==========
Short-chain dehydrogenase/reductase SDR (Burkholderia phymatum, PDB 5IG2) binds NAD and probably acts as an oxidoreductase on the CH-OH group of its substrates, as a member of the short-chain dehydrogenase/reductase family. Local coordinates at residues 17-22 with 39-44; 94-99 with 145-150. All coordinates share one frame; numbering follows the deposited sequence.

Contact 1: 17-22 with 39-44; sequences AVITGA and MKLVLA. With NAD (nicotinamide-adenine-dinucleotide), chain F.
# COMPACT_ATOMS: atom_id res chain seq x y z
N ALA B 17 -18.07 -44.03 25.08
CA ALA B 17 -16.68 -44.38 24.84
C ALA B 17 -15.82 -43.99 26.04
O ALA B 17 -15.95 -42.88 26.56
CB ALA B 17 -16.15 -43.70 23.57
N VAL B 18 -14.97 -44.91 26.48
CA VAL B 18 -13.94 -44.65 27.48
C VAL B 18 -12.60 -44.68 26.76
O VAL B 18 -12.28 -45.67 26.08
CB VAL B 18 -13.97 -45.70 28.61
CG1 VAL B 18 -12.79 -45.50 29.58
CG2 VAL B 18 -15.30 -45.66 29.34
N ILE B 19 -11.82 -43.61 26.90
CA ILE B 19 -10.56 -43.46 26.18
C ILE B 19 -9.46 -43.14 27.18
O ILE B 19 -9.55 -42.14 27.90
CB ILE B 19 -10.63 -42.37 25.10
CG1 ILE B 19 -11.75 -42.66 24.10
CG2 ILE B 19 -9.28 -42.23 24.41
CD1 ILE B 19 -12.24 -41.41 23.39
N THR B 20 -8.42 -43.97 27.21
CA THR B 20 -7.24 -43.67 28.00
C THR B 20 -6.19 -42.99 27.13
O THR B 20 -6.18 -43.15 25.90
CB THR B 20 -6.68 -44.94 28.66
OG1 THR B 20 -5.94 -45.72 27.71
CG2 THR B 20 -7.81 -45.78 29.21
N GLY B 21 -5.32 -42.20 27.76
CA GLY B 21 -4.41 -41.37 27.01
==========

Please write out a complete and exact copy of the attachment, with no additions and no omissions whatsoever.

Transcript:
Short-chain dehydrogenase/reductase SDR (Burkholderia phymatum, PDB 5IG2) binds NAD and probably acts as an oxidoreductase on the CH-OH group of its substrates, as a member of the short-chain dehydrogenase/reductase family. Local coordinates at residues 17-22 with 39-44; 94-99 with 145-150. All coordinates share one frame; numbering follows the deposited sequence.

Contact 1: 17-22 with 39-44; sequences AVITGA and MKLVLA. With NAD (nicotinamide-adenine-dinucleotide), chain F.
# COMPACT_ATOMS: atom_id res chain seq x y z
N ALA B 17 -18.07 -44.03 25.08
CA ALA B 17 -16.68 -44.38 24.84
C ALA B 17 -15.82 -43.99 26.04
O ALA B 17 -15.95 -42.88 26.56
CB ALA B 17 -16.15 -43.70 23.57
N VAL B 18 -14.97 -44.91 26.48
CA VAL B 18 -13.94 -44.65 27.48
C VAL B 18 -12.60 -44.68 26.76
O VAL B 18 -12.28 -45.67 26.08
CB VAL B 18 -13.97 -45.70 28.61
CG1 VAL B 18 -12.79 -45.50 29.58
CG2 VAL B 18 -15.30 -45.66 29.34
N ILE B 19 -11.82 -43.61 26.90
CA ILE B 19 -10.56 -43.46 26.18
C ILE B 19 -9.46 -43.14 27.18
O ILE B 19 -9.55 -42.14 27.90
CB ILE B 19 -10.63 -42.37 25.10
CG1 ILE B 19 -11.75 -42.66 24.10
CG2 ILE B 19 -9.28 -42.23 24.41
CD1 ILE B 19 -12.24 -41.41 23.39
N THR B 20 -8.42 -43.97 27.21
CA THR B 20 -7.24 -43.67 28.00
C THR B 20 -6.19 -42.99 27.13
O THR B 20 -6.18 -43.15 25.90
CB THR B 20 -6.68 -44.94 28.66
OG1 THR B 20 -5.94 -45.72 27.71
CG2 THR B 20 -7.81 -45.78 29.21
N GLY B 21 -5.32 -42.20 27.76
CA GLY B 21 -4.41 -41.37 27.01